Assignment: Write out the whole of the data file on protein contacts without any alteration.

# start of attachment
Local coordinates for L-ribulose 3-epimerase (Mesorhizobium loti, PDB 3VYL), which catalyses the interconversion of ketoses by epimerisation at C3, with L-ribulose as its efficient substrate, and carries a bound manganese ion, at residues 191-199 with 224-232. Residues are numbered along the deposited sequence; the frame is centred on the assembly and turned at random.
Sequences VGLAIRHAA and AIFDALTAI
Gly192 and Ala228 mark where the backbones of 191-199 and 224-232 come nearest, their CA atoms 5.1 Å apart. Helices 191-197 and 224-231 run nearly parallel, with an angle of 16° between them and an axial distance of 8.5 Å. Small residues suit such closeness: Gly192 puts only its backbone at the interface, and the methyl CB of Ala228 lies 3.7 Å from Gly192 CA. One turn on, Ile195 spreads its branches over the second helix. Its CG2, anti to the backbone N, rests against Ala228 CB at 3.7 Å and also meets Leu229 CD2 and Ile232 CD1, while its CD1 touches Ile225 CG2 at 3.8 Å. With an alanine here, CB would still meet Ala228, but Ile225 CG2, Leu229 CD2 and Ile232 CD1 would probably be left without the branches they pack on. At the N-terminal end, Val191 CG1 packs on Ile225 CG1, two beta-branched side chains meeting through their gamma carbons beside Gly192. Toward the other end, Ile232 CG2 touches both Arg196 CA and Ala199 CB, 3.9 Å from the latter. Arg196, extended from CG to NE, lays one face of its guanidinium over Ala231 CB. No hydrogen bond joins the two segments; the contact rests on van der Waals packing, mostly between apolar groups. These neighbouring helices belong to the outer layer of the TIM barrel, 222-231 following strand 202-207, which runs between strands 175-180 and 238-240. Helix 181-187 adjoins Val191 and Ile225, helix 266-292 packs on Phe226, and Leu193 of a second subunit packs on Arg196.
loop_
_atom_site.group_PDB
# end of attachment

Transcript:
Local coordinates for L-ribulose 3-epimerase (Mesorhizobium loti, PDB 3VYL), which catalyses the interconversion of ketoses by epimerisation at C3, with L-ribulose as its efficient substrate, and carries a bound manganese ion, at residues 191-199 with 224-232. Residues are numbered along the deposited sequence; the frame is centred on the assembly and turned at random.
Sequences VGLAIRHAA and AIFDALTAI
Gly192 and Ala228 mark where the backbones of 191-199 and 224-232 come nearest, their CA atoms 5.1 Å apart. Helices 191-197 and 224-231 run nearly parallel, with an angle of 16° between them and an axial distance of 8.5 Å. Small residues suit such closeness: Gly192 puts only its backbone at the interface, and the methyl CB of Ala228 lies 3.7 Å from Gly192 CA. One turn on, Ile195 spreads its branches over the second helix. Its CG2, anti to the backbone N, rests against Ala228 CB at 3.7 Å and also meets Leu229 CD2 and Ile232 CD1, while its CD1 touches Ile225 CG2 at 3.8 Å. With an alanine here, CB would still meet Ala228, but Ile225 CG2, Leu229 CD2 and Ile232 CD1 would probably be left without the branches they pack on. At the N-terminal end, Val191 CG1 packs on Ile225 CG1, two beta-branched side chains meeting through their gamma carbons beside Gly192. Toward the other end, Ile232 CG2 touches both Arg196 CA and Ala199 CB, 3.9 Å from the latter. Arg196, extended from CG to NE, lays one face of its guanidinium over Ala231 CB. No hydrogen bond joins the two segments; the contact rests on van der Waals packing, mostly between apolar groups. These neighbouring helices belong to the outer layer of the TIM barrel, 222-231 following strand 202-207, which runs between strands 175-180 and 238-240. Helix 181-187 adjoins Val191 and Ile225, helix 266-292 packs on Phe226, and Leu193 of a second subunit packs on Arg196.
loop_
_atom_site.group_PDB